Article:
In this undated picture released by journalist Sergio Rubin, Cardinal Jorge Mario Bergoglio, Archbishop of Buenos Aires, second from left in back row, poses for a picture with his family in an unknown location. Bergoglio, who took the name of Pope Francis, was elected on Wednesday, March 13, 2013, the 266th pontiff of the Roman Catholic Church. Top row from left to right, his brother Alberto Horacio, Bergoglio, his brother Oscar Adrian and his sister Marta Regina. Bottom row from left to right, his sister Maria Elena, his mother Regina Maria Sivori and his father Mario Jose Bergoglio. (AP Photo/Courtesy of Sergio Rubin, ho)
This early 1950's picture released by journalist Sergio Rubin, shows Jorge Mario Bergoglio, right, posing with unidentified schoolmates of a preparatory school in Buenos Aires, Argentina. Cardinal Bergoglio, who took the name of Pope Francis, was elected on Wednesday, March 13, 2013 the 266th pontiff of the Roman Catholic Church. (AP Photo/Courtesy of Sergio Rubin, ho)
VATICAN Pope 57...Pope Francis waves to the crowd from the central balcony of St. Peter's Basilica at the Vatican, Wednesday, March 13, 2013. Cardinal Jorge Bergoglio, who chose the name of Francis is the 266th pontiff of the Roman Catholic Church. (AP Photo/Dmitry Lovetsky)...I
This undated handout reproduction photo made available by Maria Helena Bergoglio, shows Jorge Mario Bergoglio, left, and his late brother Oscar, posing for a photo in Buenos Aires, Argentina. Bergoglio was elected pope March 13, 2013, making him the first pope ever from the Americas. Bergoglio, who was born in 1936, chose the name Pope Francis. (AP Photo/Bergoglio family photo)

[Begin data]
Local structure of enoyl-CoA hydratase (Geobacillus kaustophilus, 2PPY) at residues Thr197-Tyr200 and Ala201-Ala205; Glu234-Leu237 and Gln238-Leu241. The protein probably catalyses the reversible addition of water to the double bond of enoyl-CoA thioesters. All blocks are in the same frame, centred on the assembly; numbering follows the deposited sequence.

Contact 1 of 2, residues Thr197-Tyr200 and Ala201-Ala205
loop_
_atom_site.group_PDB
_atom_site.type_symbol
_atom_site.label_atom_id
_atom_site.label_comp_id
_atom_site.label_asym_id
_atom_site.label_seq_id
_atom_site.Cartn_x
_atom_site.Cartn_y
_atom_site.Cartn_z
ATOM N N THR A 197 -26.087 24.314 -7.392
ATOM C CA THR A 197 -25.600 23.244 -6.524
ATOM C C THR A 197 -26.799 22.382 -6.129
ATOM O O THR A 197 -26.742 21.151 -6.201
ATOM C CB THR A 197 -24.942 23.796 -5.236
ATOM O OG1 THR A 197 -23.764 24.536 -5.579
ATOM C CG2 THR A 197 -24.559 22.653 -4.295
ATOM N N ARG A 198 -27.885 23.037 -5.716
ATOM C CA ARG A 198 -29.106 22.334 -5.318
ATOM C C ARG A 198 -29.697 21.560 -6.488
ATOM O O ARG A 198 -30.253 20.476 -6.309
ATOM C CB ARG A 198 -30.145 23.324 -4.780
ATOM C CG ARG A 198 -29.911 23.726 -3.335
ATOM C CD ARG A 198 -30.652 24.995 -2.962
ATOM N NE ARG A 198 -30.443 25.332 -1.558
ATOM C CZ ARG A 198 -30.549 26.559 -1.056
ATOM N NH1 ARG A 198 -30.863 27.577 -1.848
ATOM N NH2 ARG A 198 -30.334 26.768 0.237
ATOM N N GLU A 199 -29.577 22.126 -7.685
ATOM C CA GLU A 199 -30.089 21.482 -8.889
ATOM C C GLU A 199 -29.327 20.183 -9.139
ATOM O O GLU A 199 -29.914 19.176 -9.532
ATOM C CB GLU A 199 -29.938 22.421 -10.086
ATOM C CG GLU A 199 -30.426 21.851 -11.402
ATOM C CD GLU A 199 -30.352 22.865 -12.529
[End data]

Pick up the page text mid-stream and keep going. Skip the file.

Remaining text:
In this undated photo courtesy of Sergio Rubin, Mario Jose Bergoglio, center, the father of Pope Jorge Mario Bergoglio, not in picture, poses for a portrait with his father Juan Bergoglio, left, and his mother Magarita Vasallo in Buenos Aires, Argentina. Cardinal Jorge Mario Bergoglio was named pope on Wednesday, March 13, 2013, making him the first pope ever from the Americas and the first from outside Europe in more than a millennium. (AP Photo/Courtesy of Sergio Rubin)
Pope Francis waves to the crowd from the central balcony of St. Peter's Basilica at the Vatican, Wednesday, March 13, 2013. Cardinal Jorge Bergoglio who chose the name of Francis, is the 266th pontiff of the Roman Catholic Church. (AP Photo/Gregorio Borgia)
Taking off: Paddy Ashdown doing the high jump at Garth House School, Bangor in 1950
An Audience with Paddy Ashdown
Naomi Long: Alliance Party / Belfast Lord Mayor 2009. FAMILY PICTURES.
Naomi Long
Naomi Long: Alliance Party / Belfast Lord Mayor 2009. FAMILY PICTURES.
Naomi Long: Alliance Party / Belfast Lord Mayor 2009. FAMILY PICTURES.
Pat Convery replaces Naomi Long as lord mayor of Belfast
A young Rory McIlroy on holidays in Alcudia Spain.
That's my boy: Gerry McIlroy with three-year-old Rory
Rory McIlroy sporting a Nike cap aged 7
A portrait of Rory McIlroy in Holywood Colf Club in Co Down.
Rory McIlroy - golfer Rory is the man of the moment after having recently won the US open, his first major. Rory's win has gained him the position in the Official World Golf Ranking to a career high of number four.
Michael Bannon coaches a 10-year-old Rory McIlroy